Consistent with a final rule issued by the Commodity Future Trading Commission last year (the “IM Segregation Rule”), registered swap dealers have begun to notify counterparties prior to the execution of uncleared swaps that counterparties may require that any initial margin be “segregated,” that is, held at an independent custodian in an individual account separate from margin posted by other swap dealer counterparties.
Generally, pursuant to the IM Segregation Rule, a swap dealer must notify a counterparty that the counterparty may require segregation of initial margin for an uncleared swap either: (i) prior to the execution of each swap; or (ii) once per calendar year. This notice also must identify one or more custodians as an acceptable depository for segregated initial margin and provide information (if available) regarding the pricing of segregation with each such custodian. The swap dealer may not confirm the terms of any uncleared swap until obtaining the counterparty’s election as to whether segregation is required. If a counterparty receives a segregation rights notice for a specific calendar year, it may, after making its election, notify the swap dealer that it wishes to change its election, and such changed election will be applicable to swaps entered into thereafter.
Swap dealers have been required to provide segregation rights notices for initial margin to each “new counterparty” (i.e., a counterparty with which no agreement concerning uncleared swaps — such as an ISDA Master Agreement — existed between the swap dealer and that counterparty as of January 6, 2014) since May 5, 2014. However, such notices must be provided to each “existing counterparty” (i.e., a counterparty with which an agreement concerning uncleared swaps — such as an ISDA Master Agreement — existed between the swap dealer and that counterparty as of January 6, 2014) beginning November 3, 2014.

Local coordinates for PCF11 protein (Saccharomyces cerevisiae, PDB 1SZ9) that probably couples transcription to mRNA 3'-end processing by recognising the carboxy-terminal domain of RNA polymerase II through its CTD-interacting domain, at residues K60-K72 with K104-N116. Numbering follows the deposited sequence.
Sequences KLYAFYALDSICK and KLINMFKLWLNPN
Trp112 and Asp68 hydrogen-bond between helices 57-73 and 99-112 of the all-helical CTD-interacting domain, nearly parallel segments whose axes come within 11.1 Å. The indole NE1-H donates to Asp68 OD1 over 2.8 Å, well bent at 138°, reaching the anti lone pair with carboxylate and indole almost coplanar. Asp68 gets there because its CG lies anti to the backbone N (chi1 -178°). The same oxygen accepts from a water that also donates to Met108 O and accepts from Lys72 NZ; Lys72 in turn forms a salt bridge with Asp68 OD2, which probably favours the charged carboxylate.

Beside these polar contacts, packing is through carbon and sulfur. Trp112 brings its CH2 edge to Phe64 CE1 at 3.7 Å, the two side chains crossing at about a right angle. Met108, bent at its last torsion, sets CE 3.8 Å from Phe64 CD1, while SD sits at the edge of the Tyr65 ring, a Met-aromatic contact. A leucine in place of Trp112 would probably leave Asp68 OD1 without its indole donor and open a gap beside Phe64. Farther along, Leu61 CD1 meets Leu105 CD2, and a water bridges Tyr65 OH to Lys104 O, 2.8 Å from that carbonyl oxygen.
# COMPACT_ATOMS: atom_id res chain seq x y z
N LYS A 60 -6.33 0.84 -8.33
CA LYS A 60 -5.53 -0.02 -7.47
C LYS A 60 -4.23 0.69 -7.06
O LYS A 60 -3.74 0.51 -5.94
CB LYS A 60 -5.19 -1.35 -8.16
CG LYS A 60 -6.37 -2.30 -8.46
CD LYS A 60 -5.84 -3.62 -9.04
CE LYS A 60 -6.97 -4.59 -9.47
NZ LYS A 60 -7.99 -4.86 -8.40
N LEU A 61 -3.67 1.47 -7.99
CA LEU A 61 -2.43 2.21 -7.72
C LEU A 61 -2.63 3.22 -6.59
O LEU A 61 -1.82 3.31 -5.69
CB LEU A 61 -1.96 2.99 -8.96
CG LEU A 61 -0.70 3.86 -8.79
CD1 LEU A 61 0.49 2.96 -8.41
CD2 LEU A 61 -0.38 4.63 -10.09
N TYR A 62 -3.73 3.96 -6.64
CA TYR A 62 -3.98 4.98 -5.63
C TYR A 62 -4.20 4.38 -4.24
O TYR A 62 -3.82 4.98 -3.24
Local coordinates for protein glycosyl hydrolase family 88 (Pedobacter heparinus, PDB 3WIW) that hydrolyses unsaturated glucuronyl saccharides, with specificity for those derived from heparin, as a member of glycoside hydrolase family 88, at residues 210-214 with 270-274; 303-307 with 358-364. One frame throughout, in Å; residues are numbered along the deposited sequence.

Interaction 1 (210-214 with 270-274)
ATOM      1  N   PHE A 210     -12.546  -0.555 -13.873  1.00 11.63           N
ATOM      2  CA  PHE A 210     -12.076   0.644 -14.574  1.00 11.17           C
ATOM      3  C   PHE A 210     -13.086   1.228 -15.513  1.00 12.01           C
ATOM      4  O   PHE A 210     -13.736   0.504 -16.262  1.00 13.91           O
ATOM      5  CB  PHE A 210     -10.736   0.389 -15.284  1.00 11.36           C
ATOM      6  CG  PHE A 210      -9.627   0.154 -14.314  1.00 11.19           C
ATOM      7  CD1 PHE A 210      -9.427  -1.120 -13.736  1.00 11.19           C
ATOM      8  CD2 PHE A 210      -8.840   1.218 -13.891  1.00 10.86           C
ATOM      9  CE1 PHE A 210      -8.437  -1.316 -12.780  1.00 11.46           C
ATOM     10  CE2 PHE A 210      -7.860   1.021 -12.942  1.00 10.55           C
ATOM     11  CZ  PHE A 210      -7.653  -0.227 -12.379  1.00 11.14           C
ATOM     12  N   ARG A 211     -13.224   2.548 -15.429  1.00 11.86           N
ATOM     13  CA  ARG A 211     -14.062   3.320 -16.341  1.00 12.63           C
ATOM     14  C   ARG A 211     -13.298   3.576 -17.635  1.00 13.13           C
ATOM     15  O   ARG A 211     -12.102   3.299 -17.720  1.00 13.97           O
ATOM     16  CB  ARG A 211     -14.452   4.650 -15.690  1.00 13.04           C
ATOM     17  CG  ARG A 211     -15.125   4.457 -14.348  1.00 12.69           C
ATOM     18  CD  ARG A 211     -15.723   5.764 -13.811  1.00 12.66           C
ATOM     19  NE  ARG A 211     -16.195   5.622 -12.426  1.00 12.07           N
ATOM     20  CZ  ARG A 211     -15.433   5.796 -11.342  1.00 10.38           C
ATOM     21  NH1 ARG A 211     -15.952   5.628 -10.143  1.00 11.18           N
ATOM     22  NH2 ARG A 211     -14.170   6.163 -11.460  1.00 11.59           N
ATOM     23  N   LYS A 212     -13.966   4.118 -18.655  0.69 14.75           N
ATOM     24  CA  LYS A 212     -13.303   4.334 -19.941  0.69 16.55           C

Requiring segregation of initial margin generally provides a counterparty with a stronger claim to that margin upon an insolvency or other bankruptcy event affecting the swap dealer. This is because the posted collateral is held separately and is identifiable and, also, the swap dealer is unable to reuse posted cash or re-hypothecate posted securities. However, segregation may require custodial fees for which the counterparty is responsible and, possibly, higher transaction fees charged by the swap dealer. Hence, when electing whether to require the segregation of initial margin for uncleared swaps, an end-user should balance the risk of the swap dealer’s bankruptcy against possible increased fees.
 Protection of Collateral of Counterparties to Uncleared Swaps; Treatment of Securities in a Portfolio Margining Account in a Commodity Bankruptcy, 78 Fed. Reg. 66,621 (November 6, 2013). Note that the rules pursuant to which swap dealers must collect initial margin in connection with uncleared swaps are expected to be finalized later this year.
 The notice must be provided to the counterparty’s officer who is responsible for the management of collateral, or, if none, to the counterparty’s Chief Risk Officer, or, if none, to the counterparty’s Chief Executive Officer, or, if none, to the highest-level decision-maker of the counterparty.
 The custodian must be independent of both the swap dealer and the counterparty, and segregated initial margin must be designated and held in an account segregated for and on behalf of the counterparty. If the swap dealer and the counterparty agree, then the same account also may hold variation margin. 17 C.F.R. § 23.702(b).
 17 C.F.R. § 23.701(a).
 17 C.F.R. § 23.701(d).
 17 C.F.R. § 23.701(f).